3 Emerging Technology Areas in Food Production
Companies and governments are investing heavily in the advancement of technology that will change the way we produce and eat food.
- The cultured meat market continues to garner investment as governments and companies look for ways to satisfy consumer demand for alternative protein products and feed a growing population
- 3D printed food has turned from a fringe idea to a nearly $500 million market.
- CRISPR/Cas9 technology is a key driver in the genetic engineering industry.
The cultured meat market is expected to be valued at $215M in 2025 and is projected to grow to $593M by 2032 at a CAGR of 15.7%. Consumers continue to demand alternative protein sources, driving growth in the cultured meat industry. Additionally, technological advancements in cellular agriculture, focus on animal welfare, and growing concern for environmental sustainability are all factors projected to drive growth in the cultured meat market. Poultry meat is expected to be the largest segment of the cultured meat industry due to the increasing popularity of poultry products in restaurants. North America is the largest market for cultured meat in 2021, which can be attributed to an increasingly on-the-go lifestyle and consumption of snacking products.
In 2020, over $360M was invested into the cultured meat industry — six times the amount raised in 2019. The largest protein producers in the world have invested in cultured meat, like Cargill investing and Tyson Foods’ venture fund. The US government has also played a big role. In 2020, the National Science Foundation issued a grant to UC Davis of $3.5M to research cultured meat as a source to feed the world’s growing population.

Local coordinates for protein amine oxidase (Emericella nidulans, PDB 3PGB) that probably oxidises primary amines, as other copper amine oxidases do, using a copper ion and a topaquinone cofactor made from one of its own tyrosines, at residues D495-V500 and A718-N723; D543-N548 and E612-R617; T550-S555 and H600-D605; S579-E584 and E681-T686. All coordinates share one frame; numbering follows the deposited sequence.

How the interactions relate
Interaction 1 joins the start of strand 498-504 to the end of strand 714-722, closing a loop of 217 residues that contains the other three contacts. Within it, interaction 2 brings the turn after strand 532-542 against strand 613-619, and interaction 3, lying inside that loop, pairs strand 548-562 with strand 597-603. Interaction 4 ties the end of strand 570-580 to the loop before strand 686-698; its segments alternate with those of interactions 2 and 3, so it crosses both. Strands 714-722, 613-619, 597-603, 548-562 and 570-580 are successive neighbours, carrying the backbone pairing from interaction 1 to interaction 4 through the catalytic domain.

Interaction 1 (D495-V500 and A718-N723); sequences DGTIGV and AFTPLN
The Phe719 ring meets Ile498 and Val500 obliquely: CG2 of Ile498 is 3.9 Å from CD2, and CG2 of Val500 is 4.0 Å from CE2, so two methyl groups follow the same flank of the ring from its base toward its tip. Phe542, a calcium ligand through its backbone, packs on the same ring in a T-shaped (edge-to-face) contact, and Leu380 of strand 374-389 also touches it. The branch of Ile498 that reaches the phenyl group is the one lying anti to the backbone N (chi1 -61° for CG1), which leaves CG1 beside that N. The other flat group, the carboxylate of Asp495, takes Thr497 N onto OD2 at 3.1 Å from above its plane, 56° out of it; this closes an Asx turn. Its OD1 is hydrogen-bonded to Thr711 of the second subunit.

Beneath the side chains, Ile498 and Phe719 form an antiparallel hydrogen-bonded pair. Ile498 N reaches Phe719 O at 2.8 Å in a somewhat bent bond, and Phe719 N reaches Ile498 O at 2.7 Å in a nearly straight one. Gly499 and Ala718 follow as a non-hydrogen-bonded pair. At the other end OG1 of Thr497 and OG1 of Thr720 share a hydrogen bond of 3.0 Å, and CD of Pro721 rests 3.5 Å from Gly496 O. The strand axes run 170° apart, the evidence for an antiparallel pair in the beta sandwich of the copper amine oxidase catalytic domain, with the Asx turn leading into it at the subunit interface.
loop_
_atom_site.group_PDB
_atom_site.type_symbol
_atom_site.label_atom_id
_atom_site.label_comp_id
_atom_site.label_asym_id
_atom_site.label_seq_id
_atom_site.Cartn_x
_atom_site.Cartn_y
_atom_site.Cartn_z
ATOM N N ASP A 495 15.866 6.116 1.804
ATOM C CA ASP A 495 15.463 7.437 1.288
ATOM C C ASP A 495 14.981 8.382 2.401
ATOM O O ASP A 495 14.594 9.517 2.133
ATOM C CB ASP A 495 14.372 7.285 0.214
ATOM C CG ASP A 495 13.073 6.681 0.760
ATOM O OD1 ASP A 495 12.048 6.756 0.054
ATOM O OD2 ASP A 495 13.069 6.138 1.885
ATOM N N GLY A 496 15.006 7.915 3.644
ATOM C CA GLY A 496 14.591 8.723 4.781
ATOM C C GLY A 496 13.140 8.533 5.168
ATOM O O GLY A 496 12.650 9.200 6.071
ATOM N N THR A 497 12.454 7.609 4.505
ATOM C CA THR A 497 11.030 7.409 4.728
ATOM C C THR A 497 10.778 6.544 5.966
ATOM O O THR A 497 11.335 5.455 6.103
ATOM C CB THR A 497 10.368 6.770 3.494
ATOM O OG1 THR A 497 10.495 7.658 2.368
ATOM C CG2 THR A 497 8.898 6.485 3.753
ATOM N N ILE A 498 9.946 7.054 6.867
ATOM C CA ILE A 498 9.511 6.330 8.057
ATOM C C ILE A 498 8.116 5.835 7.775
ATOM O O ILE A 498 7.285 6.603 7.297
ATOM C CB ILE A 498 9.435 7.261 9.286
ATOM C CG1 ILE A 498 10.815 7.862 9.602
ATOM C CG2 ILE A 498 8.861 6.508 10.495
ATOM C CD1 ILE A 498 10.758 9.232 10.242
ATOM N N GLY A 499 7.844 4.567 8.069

3D Food Printing:
3D food printing is not a novel concept. It has been around for decades, but recent developments in 3D printing technology and the availability of print-edible substances have made the process more accessible and less expensive. The technology uses specialized nozzles and plates to “print” food in layers, just like traditional 3D printers. Instead of plastic, however, 3D food printers use edible ingredients and can make intricate decorations, cakes, and full fledged meals. Today, 3D food printers are mainly used by professional chefs and commercial kitchens, but consumer versions of these printers are becoming more popular as the technology is becoming cheaper and easier to utilize.
The 3D food printing industry has grown by leaps and bounds over the past few years. What was once a fringe idea is now a full-fledged market with dozens of companies jockeying for market share. In 2020 the global 3D printed food market was estimated to be $485.5 million, and it is now expected to grow to $1 billion by 2025, representing a CAGR of 16.1%. Companies like Cakewalk 3D have exceeded fundraising goals on Kickstarter, while others like Novameat have raised over $300k in the pursuit of 3D-printing steak. This technology is still extremely early, but future applications have the ability to change the way we think about nutrition, dieting, and food sustainability.
The genetic engineering market size was valued at $5.1B in 2020 and is expected to grow to $11.2B in 2025 at a CAGR of 17%. Key factors driving growth include an increasing number of genomics projects, high prevalence of infectious diseases and cancer, technological advancements, and increasing production of genetically modified crops. CRISPR/Cas9 segment accounted for 40.2% in 2020. CRISPR/Cas9 technology has advanced genomic manipulation technology, accelerating the adoption of the tool.
North America had a revenue share of 38.4% in 2020, dominating the genetic engineering market. North America’s dominance is attributed to strong research, a commercial base for advanced therapy, and a growing amount of patents awarded to US companies. The US government has invested in genetic engineering research to find new treatments or cures for diseases — the NIH has awarded 24 grants worth $89M to researchers in the US and Canada.